Is it the refreshing sourness that quenches the thirst? Or the typically soft crunch with the first mouthful? Perhaps the taste just naturally rounds out a good piece of pork roast or adds something new to a wedge of pizza. And really, what would a great brat be without the tangy goodness of the most popular shredded topping?
“I eat mine on saltines. Nothing beats pulling a jar out of the cupboard, grabbing a box of saltines, and snacking away while I watch T.V.,” says sauerkraut fan Jon Chapman. “I love it.”
In fact, the Hebron gardner likes it so much he puts up a few quarts every year. Well, more than a few quarts. More like 129 pounds worth according to the scale this year, which translated to 125 quarts.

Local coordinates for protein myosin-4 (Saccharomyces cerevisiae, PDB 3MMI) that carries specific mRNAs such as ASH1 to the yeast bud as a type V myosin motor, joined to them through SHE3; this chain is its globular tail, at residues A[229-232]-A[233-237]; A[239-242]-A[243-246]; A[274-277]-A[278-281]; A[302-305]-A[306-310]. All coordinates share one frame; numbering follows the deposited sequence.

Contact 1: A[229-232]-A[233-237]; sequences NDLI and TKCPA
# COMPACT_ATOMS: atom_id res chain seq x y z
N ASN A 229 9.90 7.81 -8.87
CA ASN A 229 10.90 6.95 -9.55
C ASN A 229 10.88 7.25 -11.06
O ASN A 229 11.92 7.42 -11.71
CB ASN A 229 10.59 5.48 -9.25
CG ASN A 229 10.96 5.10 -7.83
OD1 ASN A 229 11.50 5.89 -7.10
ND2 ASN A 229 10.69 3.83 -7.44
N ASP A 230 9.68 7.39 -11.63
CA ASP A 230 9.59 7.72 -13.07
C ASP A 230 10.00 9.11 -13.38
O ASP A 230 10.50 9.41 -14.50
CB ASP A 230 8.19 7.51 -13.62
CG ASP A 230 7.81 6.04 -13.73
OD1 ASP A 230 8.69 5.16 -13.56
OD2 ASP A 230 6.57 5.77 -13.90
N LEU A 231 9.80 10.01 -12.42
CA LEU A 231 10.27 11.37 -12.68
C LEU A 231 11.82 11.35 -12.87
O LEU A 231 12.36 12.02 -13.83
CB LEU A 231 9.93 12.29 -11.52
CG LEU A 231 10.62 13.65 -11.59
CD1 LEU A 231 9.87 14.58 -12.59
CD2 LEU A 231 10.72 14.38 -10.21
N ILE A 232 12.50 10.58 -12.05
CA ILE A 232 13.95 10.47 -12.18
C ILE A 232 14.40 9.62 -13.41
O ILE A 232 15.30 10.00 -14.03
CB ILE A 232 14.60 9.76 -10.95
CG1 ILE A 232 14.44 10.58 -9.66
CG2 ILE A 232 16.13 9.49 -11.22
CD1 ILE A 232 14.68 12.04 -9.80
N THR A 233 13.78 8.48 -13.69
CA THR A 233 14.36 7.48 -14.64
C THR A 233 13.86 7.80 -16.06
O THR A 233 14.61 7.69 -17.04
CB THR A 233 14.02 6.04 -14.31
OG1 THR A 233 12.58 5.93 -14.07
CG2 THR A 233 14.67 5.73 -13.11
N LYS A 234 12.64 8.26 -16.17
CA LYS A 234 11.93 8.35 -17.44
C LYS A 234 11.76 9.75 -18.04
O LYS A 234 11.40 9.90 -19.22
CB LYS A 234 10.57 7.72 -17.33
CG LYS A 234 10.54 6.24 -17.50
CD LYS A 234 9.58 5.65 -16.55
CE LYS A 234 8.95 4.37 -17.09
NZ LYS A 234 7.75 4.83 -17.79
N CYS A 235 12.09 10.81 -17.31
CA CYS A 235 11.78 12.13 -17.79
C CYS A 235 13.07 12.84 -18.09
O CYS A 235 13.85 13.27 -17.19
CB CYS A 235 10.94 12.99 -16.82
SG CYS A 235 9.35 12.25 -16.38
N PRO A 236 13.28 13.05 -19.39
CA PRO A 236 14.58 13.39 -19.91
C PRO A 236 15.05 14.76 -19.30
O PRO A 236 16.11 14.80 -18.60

“I learned how to make it from Lowell Bartels, an old farmer over by Ohiowa,” Chapman says. “I had some of his once and thought it was a lot better than I could buy, so I learned how to make it. It isn’t that tough.”
In fact, Jon’s method mimics how it’s been done for centuries right down to a large hand grater fashioned after a design from 1902. He uses crocks made in the 1940s and fresh ingredients in his recipe. And he grows his own cabbages – big ones as a matter of fact.
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